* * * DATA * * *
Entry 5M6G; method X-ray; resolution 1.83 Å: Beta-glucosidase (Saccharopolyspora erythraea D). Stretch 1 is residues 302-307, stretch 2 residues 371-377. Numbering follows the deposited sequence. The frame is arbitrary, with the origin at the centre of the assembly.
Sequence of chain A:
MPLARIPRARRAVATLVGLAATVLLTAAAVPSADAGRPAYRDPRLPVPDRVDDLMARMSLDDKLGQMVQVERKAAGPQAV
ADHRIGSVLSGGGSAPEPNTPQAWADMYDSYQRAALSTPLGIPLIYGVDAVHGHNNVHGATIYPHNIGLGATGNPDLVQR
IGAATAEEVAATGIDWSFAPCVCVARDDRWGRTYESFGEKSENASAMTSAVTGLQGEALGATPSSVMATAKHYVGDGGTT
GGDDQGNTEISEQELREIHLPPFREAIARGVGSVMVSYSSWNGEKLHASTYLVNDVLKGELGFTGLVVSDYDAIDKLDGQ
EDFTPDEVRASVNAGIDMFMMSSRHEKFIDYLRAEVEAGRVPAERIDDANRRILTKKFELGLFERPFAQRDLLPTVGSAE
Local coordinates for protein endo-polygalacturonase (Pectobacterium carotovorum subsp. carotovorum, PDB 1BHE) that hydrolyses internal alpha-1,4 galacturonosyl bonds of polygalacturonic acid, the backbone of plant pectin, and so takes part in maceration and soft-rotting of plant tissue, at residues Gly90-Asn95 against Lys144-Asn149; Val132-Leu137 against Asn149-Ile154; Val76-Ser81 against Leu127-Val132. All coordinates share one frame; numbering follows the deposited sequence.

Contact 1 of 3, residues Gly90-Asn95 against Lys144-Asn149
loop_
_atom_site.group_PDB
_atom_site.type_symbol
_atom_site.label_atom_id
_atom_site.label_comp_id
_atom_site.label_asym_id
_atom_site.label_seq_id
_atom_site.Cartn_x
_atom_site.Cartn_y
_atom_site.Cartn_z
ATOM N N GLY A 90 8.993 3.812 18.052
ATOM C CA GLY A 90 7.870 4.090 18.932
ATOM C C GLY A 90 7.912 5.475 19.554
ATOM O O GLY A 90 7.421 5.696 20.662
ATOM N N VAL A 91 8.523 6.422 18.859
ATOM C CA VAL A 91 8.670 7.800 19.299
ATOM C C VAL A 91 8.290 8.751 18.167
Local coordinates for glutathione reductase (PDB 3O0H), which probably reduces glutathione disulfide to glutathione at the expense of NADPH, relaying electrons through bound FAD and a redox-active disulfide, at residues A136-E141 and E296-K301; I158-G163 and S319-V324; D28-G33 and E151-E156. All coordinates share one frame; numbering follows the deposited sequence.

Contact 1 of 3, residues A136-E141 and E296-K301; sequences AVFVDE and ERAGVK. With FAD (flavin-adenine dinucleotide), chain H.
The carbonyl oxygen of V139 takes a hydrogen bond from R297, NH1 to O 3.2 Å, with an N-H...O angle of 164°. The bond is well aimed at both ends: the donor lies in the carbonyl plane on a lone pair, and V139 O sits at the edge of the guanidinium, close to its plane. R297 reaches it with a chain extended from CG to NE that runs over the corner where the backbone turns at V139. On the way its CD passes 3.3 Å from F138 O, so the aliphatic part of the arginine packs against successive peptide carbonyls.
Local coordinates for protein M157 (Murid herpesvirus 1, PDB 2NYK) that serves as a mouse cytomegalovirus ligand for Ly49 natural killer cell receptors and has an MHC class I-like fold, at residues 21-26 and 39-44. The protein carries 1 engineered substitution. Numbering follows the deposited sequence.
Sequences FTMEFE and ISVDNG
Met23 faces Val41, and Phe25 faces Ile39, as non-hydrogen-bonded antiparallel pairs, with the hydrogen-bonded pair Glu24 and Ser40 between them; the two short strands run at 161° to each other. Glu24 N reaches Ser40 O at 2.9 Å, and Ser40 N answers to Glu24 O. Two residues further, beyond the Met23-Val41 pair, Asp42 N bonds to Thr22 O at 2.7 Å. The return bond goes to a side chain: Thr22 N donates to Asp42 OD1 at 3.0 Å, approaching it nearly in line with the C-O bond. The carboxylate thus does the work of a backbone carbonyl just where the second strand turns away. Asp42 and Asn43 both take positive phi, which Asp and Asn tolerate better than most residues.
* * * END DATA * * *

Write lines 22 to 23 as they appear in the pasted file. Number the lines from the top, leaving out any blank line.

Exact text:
ATOM C C GLY A 90 7.912 5.475 19.554
ATOM O O GLY A 90 7.421 5.696 20.662